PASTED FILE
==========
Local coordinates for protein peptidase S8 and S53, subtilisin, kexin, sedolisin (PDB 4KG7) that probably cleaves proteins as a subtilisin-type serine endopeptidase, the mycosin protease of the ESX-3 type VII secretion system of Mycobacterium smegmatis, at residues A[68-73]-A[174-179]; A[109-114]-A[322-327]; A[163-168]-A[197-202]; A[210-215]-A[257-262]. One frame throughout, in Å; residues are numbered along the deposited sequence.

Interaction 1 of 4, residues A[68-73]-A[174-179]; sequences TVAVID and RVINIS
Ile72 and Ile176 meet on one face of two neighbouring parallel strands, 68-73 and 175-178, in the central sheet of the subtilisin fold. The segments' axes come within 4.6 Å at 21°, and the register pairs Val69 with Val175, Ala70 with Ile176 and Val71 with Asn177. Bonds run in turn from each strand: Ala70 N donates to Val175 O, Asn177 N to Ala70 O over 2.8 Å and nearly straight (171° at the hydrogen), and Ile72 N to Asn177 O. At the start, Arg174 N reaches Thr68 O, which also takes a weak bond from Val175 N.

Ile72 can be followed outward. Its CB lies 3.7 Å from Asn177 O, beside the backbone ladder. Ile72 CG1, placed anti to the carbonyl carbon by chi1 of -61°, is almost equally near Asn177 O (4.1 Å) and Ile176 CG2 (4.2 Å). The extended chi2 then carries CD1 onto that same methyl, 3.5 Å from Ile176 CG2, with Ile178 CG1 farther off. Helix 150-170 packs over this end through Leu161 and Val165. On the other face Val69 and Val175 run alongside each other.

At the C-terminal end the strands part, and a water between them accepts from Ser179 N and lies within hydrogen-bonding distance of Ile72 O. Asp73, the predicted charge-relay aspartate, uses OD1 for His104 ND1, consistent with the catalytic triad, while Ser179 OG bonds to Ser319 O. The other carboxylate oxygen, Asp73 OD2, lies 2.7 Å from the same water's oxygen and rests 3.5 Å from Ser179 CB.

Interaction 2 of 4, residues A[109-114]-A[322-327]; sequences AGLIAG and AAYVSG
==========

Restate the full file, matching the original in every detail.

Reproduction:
Local coordinates for protein peptidase S8 and S53, subtilisin, kexin, sedolisin (PDB 4KG7) that probably cleaves proteins as a subtilisin-type serine endopeptidase, the mycosin protease of the ESX-3 type VII secretion system of Mycobacterium smegmatis, at residues A[68-73]-A[174-179]; A[109-114]-A[322-327]; A[163-168]-A[197-202]; A[210-215]-A[257-262]. One frame throughout, in Å; residues are numbered along the deposited sequence.

Interaction 1 of 4, residues A[68-73]-A[174-179]; sequences TVAVID and RVINIS
Ile72 and Ile176 meet on one face of two neighbouring parallel strands, 68-73 and 175-178, in the central sheet of the subtilisin fold. The segments' axes come within 4.6 Å at 21°, and the register pairs Val69 with Val175, Ala70 with Ile176 and Val71 with Asn177. Bonds run in turn from each strand: Ala70 N donates to Val175 O, Asn177 N to Ala70 O over 2.8 Å and nearly straight (171° at the hydrogen), and Ile72 N to Asn177 O. At the start, Arg174 N reaches Thr68 O, which also takes a weak bond from Val175 N.

Ile72 can be followed outward. Its CB lies 3.7 Å from Asn177 O, beside the backbone ladder. Ile72 CG1, placed anti to the carbonyl carbon by chi1 of -61°, is almost equally near Asn177 O (4.1 Å) and Ile176 CG2 (4.2 Å). The extended chi2 then carries CD1 onto that same methyl, 3.5 Å from Ile176 CG2, with Ile178 CG1 farther off. Helix 150-170 packs over this end through Leu161 and Val165. On the other face Val69 and Val175 run alongside each other.

At the C-terminal end the strands part, and a water between them accepts from Ser179 N and lies within hydrogen-bonding distance of Ile72 O. Asp73, the predicted charge-relay aspartate, uses OD1 for His104 ND1, consistent with the catalytic triad, while Ser179 OG bonds to Ser319 O. The other carboxylate oxygen, Asp73 OD2, lies 2.7 Å from the same water's oxygen and rests 3.5 Å from Ser179 CB.

Interaction 2 of 4, residues A[109-114]-A[322-327]; sequences AGLIAG and AAYVSG